Tails have many roles. In addition to helping cats balance and maintain their center of gravity, they aid in communication. Although cats effectively express themselves, people often misinterpret or don’t notice these communiqués.
Tails are barometers to a cat’s emotions and intentions. They express the desire to cuddle as well as the need to be left alone. Tails also warn others when felines are in foul moods, and they also broadcast happiness and affection.
Tails alone don’t tell the whole story. One position or movement may indicate different moods and intentions — and these may be 180 degrees a part. Vocalizations, ear positions, and body language in conjunction with the tail communicate the whole message.
Check out the following examples of tail language — they will increase your understanding of your cat’s emotions and intents:
Along with head butts, chortles, purrs, and physical proximity to companions, tails convey cats’ emotional attachments to other animals and people. Often they wrap tails around the legs, arms, and tails of buddies they feel bonded to. They will also show sweet connections by relaxing next to their friends while draping their tails on them. Next time you are quietly relaxing with your cat, notice where he places his tail. He may be gently twining it around your arm or resting it on your hand. He’s showing his affection for you — the cat version of holding your hand.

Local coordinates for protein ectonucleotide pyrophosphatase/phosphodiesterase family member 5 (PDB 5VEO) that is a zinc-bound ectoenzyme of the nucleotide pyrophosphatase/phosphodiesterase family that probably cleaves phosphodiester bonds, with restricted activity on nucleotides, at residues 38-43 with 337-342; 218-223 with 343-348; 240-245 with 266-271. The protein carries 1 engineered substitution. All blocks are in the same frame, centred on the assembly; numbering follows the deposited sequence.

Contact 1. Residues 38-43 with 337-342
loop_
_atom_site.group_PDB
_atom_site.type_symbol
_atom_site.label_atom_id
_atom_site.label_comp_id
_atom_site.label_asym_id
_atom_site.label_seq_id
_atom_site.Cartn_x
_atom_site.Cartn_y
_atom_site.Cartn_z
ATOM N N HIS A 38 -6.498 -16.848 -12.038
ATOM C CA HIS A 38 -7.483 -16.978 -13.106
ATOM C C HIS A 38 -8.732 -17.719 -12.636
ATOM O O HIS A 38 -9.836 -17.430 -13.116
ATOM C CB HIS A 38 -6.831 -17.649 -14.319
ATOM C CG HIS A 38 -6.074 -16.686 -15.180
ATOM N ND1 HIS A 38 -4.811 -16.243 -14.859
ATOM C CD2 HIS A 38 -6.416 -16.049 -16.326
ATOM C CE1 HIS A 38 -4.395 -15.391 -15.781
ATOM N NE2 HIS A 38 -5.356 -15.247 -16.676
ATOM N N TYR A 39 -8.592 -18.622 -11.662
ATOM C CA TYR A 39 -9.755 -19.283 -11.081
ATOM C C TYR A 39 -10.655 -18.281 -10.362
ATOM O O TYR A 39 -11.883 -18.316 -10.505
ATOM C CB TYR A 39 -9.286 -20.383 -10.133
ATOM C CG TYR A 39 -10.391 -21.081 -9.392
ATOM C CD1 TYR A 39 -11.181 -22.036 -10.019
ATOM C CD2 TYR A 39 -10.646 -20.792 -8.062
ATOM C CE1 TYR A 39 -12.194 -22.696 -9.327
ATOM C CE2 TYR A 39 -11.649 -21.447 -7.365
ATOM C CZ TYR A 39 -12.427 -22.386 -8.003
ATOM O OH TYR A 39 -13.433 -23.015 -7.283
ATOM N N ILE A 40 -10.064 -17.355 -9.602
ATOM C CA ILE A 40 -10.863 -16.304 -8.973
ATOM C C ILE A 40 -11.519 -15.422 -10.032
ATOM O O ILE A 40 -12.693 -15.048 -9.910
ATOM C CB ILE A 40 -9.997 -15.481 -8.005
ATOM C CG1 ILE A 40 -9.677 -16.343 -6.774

The happy-tail dance
Not to be confused with spraying, many kitties greet their owners when they come home by fluffing out the base of their tails while quickly quivering them. This isn’t reserved only as a happy greeting — kitties will also vibrate their tails during other pleasurable times. Tails are held in an upright position with a slight curve at the top. Often cats will also back up to a vertical surface while vibrating their tails. This is usually accompanied by looking up at their favored person while they endearingly blink. Although this behavior resembles spraying, no urine is deposited. Another distinction between the two behaviors is that cats usually paddle their front feet up and down when they spray.
Tails wrapped around paws
There are a couple of possible reasons for cats to sit with their tails wrapped around or covering their front paws. They may feel unsure and don’t want anyone to approach them. The same behavior can also indicate the cat is feeling calm and relaxed. Which message your cat is sending depends on how tense his body is and how he’s holding his ears. If he is tense and his ears are turned then he wants to be left alone. On the other hand, if he seems relaxed and his eyes are closed or half-closed he’s calm.
Tail upright and slightly curved
Some tail positions convey confidence. Kitties who feel secure hold their tails up with a slight curve at the top. Tails held up also broadcast a willingness to socialize. The tall, upright tail is like a flag, visible from a distance, showing other kitties in the vicinity a readiness to hobnob.